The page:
survival. This commercial orientation of television is evident in its
content, where over 50 percent of total programming consists of musical
variety shows, soap operas, and situation comedies. There is a larger
percentage of domestic over imported programs, although the theme and format
of most local productions are modelled on western programs.
is oriented toward urban interests, and many provincial stations function
merely as replay or relay stations. A few produce their own local programs,
but this is constrained by prohibitive production costs. Even the
strengthening of TV signals has not reduced the one-way traffic of images
from the urban to the rural areas. The consequences, in terms of
homogenization of urban values and lifestyles and the erosion of traditional
values in the countryside, are bewailed by social critics who blame the
media as one of the forces contributing to social violence.
emphasis on trivia and entertainment takes away airtime that could be
allocated to development issues. Equally serious is the little support given
to the concerns of marginalized sectors – women, youth, cultural
communities, rural and urban poor, peasants, and others. These sectors are
given prime time treatment if they are subjects of sensational reports
focusing on them as victims of violence and calamities. Otherwise, their
voices on critical national and local issues are seldom heard.
Commercial Television and Developmental Programming
While broadcast codes
state that stations should include public affairs and other developmental
formats, current programming focuses primarily on "hard" stories,
highlighting power plays, competition, and violence. Over the past few
years, the broadcast industry has displayed sensitivity to growing public
criticism for its lopsided programming, and there has been a discernible
increase in public affairs programming (other than news programs), which has
recently gained public following. Some of these programs won international
recognition such as The Probe Team and the now off the air
These programs in
various formats – straight talk shows, news magazines, documentaries – are,
however, packaged for limited viewership, because they use the English
language. In general, Filipino, the national language, is used in
entertainment programs, giving rise to false perceptions that Filipino
cannot be a language for intellectual discourse.
programs are still quite popular. Some video and television programmes show
the needy being given medical and other forms of social assistance.
Opportunities for the public to seek redress for grievances through
television is now available, although still on a limited basis. These
programs are now among the popular programs aired during late afternoon and
evening primetime, Hoy Gising and Isumbong mo kay Tulfo.
educational children’s programs are made possible through Philippine
Children’s Television Foundation (PCTVF) and ABS-CBN Foundation. PCTVF
produces the award-winning Batibot while ABS-CBN produces
Sine’skwela, a school on the air on science for elementary
students which has been aired since 1994, Hirayamanawari, a
values-oriented program, Bayani (about heroism and heritage),
and Math Tinik, mathematics for primary and intermediate
Television Network , Inc. is a major co-sponsor of Continuing Education
Program for Science Teachers Via Television (Constel), which broadcast three
telecourses for teachers – elementary science, chemistry, and physics. The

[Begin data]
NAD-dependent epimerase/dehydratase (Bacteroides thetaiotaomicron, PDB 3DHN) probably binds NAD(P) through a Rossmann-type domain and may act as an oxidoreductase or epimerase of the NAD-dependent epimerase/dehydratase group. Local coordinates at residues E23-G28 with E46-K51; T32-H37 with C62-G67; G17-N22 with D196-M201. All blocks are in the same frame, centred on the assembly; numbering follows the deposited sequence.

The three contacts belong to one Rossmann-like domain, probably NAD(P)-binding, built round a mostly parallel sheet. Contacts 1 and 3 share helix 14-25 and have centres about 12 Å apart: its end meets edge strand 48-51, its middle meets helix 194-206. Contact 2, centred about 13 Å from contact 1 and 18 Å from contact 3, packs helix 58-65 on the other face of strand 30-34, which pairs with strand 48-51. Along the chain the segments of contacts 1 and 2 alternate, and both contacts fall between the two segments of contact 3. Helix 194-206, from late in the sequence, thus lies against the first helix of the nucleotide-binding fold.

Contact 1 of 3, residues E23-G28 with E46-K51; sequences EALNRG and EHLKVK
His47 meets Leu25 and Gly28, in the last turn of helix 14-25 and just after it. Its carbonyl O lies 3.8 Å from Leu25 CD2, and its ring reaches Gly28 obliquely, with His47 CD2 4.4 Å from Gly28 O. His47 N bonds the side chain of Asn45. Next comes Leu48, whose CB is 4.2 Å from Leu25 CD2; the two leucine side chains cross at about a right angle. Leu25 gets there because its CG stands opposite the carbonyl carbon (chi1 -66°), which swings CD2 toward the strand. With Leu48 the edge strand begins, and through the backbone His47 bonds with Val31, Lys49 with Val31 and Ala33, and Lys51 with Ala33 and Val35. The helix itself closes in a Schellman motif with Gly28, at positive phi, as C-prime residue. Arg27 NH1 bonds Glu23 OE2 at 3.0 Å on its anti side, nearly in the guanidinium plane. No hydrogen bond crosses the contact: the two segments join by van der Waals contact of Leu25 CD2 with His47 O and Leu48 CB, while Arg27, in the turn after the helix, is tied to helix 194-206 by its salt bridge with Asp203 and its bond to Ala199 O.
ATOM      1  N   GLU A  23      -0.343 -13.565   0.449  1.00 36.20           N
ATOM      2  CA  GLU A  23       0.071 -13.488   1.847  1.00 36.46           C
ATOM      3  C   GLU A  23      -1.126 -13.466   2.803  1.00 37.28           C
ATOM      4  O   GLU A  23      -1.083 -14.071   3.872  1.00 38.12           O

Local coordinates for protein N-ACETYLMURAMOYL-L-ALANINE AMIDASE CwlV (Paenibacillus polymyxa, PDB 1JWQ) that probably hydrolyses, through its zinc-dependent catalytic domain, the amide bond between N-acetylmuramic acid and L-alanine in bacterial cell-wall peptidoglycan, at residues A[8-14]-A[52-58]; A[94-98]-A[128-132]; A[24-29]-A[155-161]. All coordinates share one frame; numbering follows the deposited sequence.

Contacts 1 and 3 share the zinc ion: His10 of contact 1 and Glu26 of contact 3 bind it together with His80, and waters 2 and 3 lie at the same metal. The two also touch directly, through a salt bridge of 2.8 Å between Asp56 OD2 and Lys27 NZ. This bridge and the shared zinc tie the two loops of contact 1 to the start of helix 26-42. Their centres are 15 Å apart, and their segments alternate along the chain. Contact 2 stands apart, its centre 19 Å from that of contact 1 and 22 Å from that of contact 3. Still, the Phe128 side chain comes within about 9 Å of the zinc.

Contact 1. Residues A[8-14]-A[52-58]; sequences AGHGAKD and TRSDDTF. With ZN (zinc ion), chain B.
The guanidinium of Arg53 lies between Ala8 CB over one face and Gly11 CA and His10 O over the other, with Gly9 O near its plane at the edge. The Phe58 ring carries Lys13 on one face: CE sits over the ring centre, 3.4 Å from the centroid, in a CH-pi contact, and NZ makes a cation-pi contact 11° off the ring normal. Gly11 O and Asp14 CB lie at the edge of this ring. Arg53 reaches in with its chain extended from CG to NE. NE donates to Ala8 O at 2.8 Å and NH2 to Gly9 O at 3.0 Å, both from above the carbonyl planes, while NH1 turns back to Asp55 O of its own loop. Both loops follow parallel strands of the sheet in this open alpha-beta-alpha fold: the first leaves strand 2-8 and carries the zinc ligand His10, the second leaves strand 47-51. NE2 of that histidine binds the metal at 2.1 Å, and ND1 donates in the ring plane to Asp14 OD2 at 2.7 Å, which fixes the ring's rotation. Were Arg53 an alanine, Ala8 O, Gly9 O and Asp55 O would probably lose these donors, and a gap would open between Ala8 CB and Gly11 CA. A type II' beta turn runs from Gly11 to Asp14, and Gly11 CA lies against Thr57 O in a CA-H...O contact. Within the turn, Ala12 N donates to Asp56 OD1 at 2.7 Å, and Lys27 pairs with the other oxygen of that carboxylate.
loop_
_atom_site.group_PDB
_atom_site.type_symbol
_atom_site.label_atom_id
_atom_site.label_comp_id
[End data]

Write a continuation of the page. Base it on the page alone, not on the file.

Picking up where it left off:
government TV network also airs a distance education course for teachers
pursuing graduate education.
for specific interest groups, such as women, cultural or ethnic groups, or
consumers, however, have not gone beyond tokenism. Although there are 120
ethnic groups in the country, little is known about their culture. Media
have been remiss in providing adequate coverage of issues affecting cultural
communities. The limited coverage emphasizes primarily conflict situations,
while the more visible groups are projected in stereotyped images.
Ecology and related
stories get sufficient coverage only because the worldwide environmental
movement is felt here and because of the sustained advocacy of local
environmental groups. Other less controversial issues, like children’s
rights, human rights, consumerism, and health and nutrition, get fleeting
attention from the media.
have exerted considerable effort to diversify and provide balanced and
creative programming. These efforts are attributed to factors such as an
increasing sense of social responsibility among network owners; KBP’s effort
to improve professionalism and standards in broadcasting; sensitivity to
public advocacy for improved programming; and competition not only among
television networks or stations but also with emerging cable television
The broadcast industry operates under
the principle of self-regulation. The Kapisanan ng mga Brodkaster sa
Pilipinas (National Association of Broadcasters of the Philippines),
or KBP, organized in 1973, provides the framework for self-regulation
through its radio and television codes. The Department of Transportation and
Communication (DOTC) and the National Telecommunications Commission (NTC) of
the government recognize the self-regulatory principle of the KBP "to police
its members on matters relating to the enforcement of broadcast rules and
The KBP serves as the voice of the
broadcast industry in policy matters, government regulation and in the
establishment of acceptable industry practices. Among its mission and goals
are elevating the standards of the broadcast media, promoting and upholding
constitutional freedoms, developing media for positive social change,
establishing guidelines and standards with industry partners. and promoting
a stable competitive environment for the broadcast industry.
The KBP Television Code sets program
standards for news, public affairs and commentaries, political broadcasts,
children’s and religious programming, and television advertising. It also
sets guidelines on the coverage of sex, obscenity, and violence. The code
promotes social and economic enhancement for the people, and it encourages